If you don't have any disposable income, you wouldn't be able to pay any of the debts you'd erase in Chapter 7 in Chapter 13. Because none of your creditors would benefit from forcing you into Chapter 13, you'll qualify for Chapter 7.
Larger deductions are more helpful, so we list more impactful categories (the debts you can expect a bankruptcy lawyer to ask about when qualifying you) toward the top.
These aren't the only expenses that can reduce your income for Chapter 7 purposes. Consider consulting a local bankruptcy lawyer for help.
After deducting all allowed expenses, if you have disposable income that could be used to pay back debt (specifically nonpriority unsecured debts), you won't qualify for Chapter 7 bankruptcy.
The amount of disposable income you'll need must be enough to make it worthwhile for the Chapter 13 trustee to oversee a repayment plan. "One dollar" wouldn't be enough. The disposable income amount changes every three years and is listed at the end of the Chapter 7 Means Test Calculation form.
If you fail the means test, you might be able to use Chapter 13 to discharge debt, but qualifying isn't automatic. Some people make too much for Chapter 7 but don't earn enough to pay the debt filers must pay in Chapter 13. Learn when Chapter 13 is better than Chapter 7 bankruptcy.
Most people assume you want to file for Chapter 7 if you ask about the means test. But technically, Chapter 13 has means test forms too. Chapter 13 means test forms determine whether a filer must pay into a three- or five-year plan and the amount of disposable income available to pay creditors.
Specifically, suppose you qualify for Chapter 7 but decide to file Chapter 13 instead. In that case, you'd be able to pay into a shorter three-year plan and your plan payment requirements wouldn't be as stringent. Filers who don't qualify for Chapter 7 must pay all of their disposable income into a five-year plan.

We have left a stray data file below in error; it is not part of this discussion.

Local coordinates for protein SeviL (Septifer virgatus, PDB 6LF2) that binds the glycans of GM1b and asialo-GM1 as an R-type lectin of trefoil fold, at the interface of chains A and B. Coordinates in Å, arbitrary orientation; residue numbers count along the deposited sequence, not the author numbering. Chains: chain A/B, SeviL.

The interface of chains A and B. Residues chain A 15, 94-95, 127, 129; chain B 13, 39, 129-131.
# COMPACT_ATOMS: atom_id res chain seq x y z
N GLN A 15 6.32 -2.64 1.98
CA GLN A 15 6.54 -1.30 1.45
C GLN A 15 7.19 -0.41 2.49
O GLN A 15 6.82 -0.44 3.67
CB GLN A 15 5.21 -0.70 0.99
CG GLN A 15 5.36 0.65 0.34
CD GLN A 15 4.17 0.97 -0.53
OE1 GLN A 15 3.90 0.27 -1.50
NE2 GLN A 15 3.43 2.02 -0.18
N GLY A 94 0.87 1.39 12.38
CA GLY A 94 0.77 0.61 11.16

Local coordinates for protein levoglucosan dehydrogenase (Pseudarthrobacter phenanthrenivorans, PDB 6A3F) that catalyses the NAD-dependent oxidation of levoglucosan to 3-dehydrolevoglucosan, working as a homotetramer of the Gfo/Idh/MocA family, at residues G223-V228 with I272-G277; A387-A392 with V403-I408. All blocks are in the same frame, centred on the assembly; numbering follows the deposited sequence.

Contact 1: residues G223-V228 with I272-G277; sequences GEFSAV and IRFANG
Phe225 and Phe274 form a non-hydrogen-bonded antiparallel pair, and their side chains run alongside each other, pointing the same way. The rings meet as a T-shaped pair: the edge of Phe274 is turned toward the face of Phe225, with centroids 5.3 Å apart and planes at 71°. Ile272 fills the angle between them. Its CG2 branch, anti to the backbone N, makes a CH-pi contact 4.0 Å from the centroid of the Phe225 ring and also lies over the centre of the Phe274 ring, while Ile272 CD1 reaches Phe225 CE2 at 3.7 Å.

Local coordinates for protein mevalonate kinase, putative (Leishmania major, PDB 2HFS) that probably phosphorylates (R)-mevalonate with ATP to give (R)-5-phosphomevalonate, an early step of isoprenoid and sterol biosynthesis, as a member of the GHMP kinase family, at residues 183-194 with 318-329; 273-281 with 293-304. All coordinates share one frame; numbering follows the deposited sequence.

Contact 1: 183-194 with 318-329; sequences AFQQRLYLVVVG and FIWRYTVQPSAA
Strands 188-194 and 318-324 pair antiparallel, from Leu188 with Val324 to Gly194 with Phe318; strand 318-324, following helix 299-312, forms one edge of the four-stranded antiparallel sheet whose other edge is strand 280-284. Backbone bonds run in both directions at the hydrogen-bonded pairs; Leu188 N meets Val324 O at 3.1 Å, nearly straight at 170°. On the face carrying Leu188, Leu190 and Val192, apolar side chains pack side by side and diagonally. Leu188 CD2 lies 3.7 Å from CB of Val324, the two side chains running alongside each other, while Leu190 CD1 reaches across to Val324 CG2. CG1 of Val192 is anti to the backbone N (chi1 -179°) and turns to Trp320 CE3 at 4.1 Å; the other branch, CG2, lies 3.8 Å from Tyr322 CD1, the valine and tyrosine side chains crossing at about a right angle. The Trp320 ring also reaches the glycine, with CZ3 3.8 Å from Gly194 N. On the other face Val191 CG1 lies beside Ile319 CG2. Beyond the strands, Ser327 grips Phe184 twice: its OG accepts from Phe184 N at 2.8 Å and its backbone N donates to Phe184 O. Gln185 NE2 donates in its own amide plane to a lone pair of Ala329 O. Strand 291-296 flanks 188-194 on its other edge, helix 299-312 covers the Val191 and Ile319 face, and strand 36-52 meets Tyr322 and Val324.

From a practical perspective, most filers opt for a five-year Chapter 13 plan because the additional time lets the filer pay a more affordable amount over time. Learn more about how long a Chapter 13 plan must last.
When filing for Chapter 13, the key question isn't whether you "pass" the means test but whether you propose a plan the bankruptcy court will approve or "confirm." The court won't confirm a Chapter 13 plan unless your creditors get the amount they're entitled to receive in bankruptcy.
Learn more about the Chapter 13 confirmation hearing.
Bankruptcy has lots of rules you must follow. For instance, a waiting period must elapse if you've previously filed for bankruptcy. Also, how long you've lived in the state will determine where you file and the bankruptcy exemptions you'll use to protect your property. You'll find many of these rules in state bankruptcy articles.
But that's just the beginning. A local bankruptcy lawyer can explain the bankruptcy requirements applicable to your case.
Did you know Nolo has been making the law easy for over fifty years? It's true—and we want to make sure you find what you need. Below you'll find more articles explaining how bankruptcy works. And don't forget that our bankruptcy homepage is the best place to start if you have other questions!
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We wholeheartedly encourage research and learning, but online articles can't address all bankruptcy issues or the facts of your case. The best way to protect your assets in bankruptcy is by hiring a local bankruptcy lawyer.